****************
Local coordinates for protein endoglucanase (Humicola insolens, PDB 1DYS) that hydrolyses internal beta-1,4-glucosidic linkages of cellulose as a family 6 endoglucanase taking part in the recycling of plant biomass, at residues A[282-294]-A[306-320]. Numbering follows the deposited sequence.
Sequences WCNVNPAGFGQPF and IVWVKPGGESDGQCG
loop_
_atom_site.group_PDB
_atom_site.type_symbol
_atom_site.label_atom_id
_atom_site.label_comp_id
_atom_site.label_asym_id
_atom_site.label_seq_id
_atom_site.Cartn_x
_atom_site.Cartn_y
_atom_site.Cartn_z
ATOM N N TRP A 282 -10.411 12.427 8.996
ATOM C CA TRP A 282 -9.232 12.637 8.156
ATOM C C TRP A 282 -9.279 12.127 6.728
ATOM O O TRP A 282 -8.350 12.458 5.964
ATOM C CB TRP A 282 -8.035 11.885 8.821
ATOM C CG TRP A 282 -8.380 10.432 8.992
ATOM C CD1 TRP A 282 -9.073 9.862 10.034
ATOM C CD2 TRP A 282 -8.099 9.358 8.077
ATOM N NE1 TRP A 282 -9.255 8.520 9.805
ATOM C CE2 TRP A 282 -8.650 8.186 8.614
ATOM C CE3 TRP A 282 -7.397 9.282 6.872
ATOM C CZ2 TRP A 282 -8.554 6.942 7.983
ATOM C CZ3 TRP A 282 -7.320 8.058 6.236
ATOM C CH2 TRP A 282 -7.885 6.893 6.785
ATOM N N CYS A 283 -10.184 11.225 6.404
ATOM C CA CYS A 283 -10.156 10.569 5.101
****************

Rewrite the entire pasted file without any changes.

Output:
Local coordinates for protein endoglucanase (Humicola insolens, PDB 1DYS) that hydrolyses internal beta-1,4-glucosidic linkages of cellulose as a family 6 endoglucanase taking part in the recycling of plant biomass, at residues A[282-294]-A[306-320]. Numbering follows the deposited sequence.
Sequences WCNVNPAGFGQPF and IVWVKPGGESDGQCG
loop_
_atom_site.group_PDB
_atom_site.type_symbol
_atom_site.label_atom_id
_atom_site.label_comp_id
_atom_site.label_asym_id
_atom_site.label_seq_id
_atom_site.Cartn_x
_atom_site.Cartn_y
_atom_site.Cartn_z
ATOM N N TRP A 282 -10.411 12.427 8.996
ATOM C CA TRP A 282 -9.232 12.637 8.156
ATOM C C TRP A 282 -9.279 12.127 6.728
ATOM O O TRP A 282 -8.350 12.458 5.964
ATOM C CB TRP A 282 -8.035 11.885 8.821
ATOM C CG TRP A 282 -8.380 10.432 8.992
ATOM C CD1 TRP A 282 -9.073 9.862 10.034
ATOM C CD2 TRP A 282 -8.099 9.358 8.077
ATOM N NE1 TRP A 282 -9.255 8.520 9.805
ATOM C CE2 TRP A 282 -8.650 8.186 8.614
ATOM C CE3 TRP A 282 -7.397 9.282 6.872
ATOM C CZ2 TRP A 282 -8.554 6.942 7.983
ATOM C CZ3 TRP A 282 -7.320 8.058 6.236
ATOM C CH2 TRP A 282 -7.885 6.893 6.785
ATOM N N CYS A 283 -10.184 11.225 6.404
ATOM C CA CYS A 283 -10.156 10.569 5.101